Emphasizing that a nonprofit like the Community Housing Land Trust (CHLT) of Santa Cruz County would become responsible for the camp, Primack continued, "Sometimes I get the distinct impression that city staff put impediments in the way."

CHLT secretary Tom Shaver would probably agree with Primack's analysis. Shaver and other Camp Paradise supporters spent last week addressing a lengthy list of city concerns that Shaver describes as "roadblocks, not pointers."

"The city is saying here are the rules, you've got to play by them, whereas we're saying here's a good idea, how can we make it work," says Shaver, adding that the CHLT, which has submitted a progress report to the city, still needs to have adequate talks with campers.

When Nüz asked how Camp Paradise might shape council meetings, Primack said, "For me, it's a test. Do people want to just mouth off or do they really want to see some progress on this issue?"

Vision Quest

On Sept. 11, local resident Anthony Aversano woke up to a ringing phone. "It was my Uncle Phil, who lives in midtown Manhattan, calling to say my dad was missing," says Aversano, whose father worked on the 92nd floor of the second tower of the World Trade Center.

Aversano's father had called Anthony's Manhattan-based sister when the first plane hit. Says Aversano, "Amazingly, she had quit the same company two weeks earlier, and now our dad was calling and freaking out, saying he was seeing people on fire jumping out of windows."

Five minutes later, the second plane hit the second tower, and Aversano hasn't heard from his father since.

"I couldn't believe it," says Aversano, who was born in Brooklyn and grew up in upstate New York.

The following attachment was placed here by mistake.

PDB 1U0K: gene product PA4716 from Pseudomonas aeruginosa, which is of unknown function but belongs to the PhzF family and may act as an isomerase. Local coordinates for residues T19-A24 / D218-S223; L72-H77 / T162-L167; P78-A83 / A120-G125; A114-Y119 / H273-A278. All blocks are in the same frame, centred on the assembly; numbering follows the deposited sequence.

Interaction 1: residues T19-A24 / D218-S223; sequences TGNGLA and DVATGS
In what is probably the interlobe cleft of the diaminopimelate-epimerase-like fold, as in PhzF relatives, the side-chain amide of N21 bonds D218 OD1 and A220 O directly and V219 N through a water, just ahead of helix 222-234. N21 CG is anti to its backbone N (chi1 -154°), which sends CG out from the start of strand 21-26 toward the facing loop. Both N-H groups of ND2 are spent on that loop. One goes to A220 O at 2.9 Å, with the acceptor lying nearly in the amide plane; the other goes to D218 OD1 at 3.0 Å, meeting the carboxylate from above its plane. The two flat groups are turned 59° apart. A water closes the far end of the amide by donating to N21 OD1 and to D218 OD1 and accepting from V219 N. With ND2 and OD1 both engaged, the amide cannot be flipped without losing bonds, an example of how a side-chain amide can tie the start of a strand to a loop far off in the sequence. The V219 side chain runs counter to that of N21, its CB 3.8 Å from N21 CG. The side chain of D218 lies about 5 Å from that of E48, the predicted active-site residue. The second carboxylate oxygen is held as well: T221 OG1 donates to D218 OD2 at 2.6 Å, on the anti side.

"I'd been to the WTC hundreds of times, and I could not believe the towers were falling before my eyes."

Aversano last spoke to his father Sept. 9 and is thankful they had mended their differences in the last few years. "Thank goodness, I took the steps to let him know how much I loved and appreciated him," says Aversano, who visited his father at the WTC at Christmas in 2000.

"He took me to the monument from the 1993 bombing, which was in the plaza below the WTC. Ironically, we spent half an hour trying to imagine this big building falling down and how you'd have to be several blocks away to escape."

Despite not knowing what happened to his father, Aversano, a business coach by profession, maintains a positive outlook. "My job is to help people be committed to their cause, regardless of the circumstances. Sept. 11 shook us to our foundations, and right now, we all have the same ball of clay in front of us. The question is, What are we gonna do with it? Are we gonna build a nuclear missile or something else? And what are we still committed to, regardless of what life has dealt out? What are our visions? Instead of going through life reacting and being victims, stand up for the vision you see for yourself in the world," Aversano advises.

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From the September 26-October 3, 2001 issue of Metro Santa Cruz.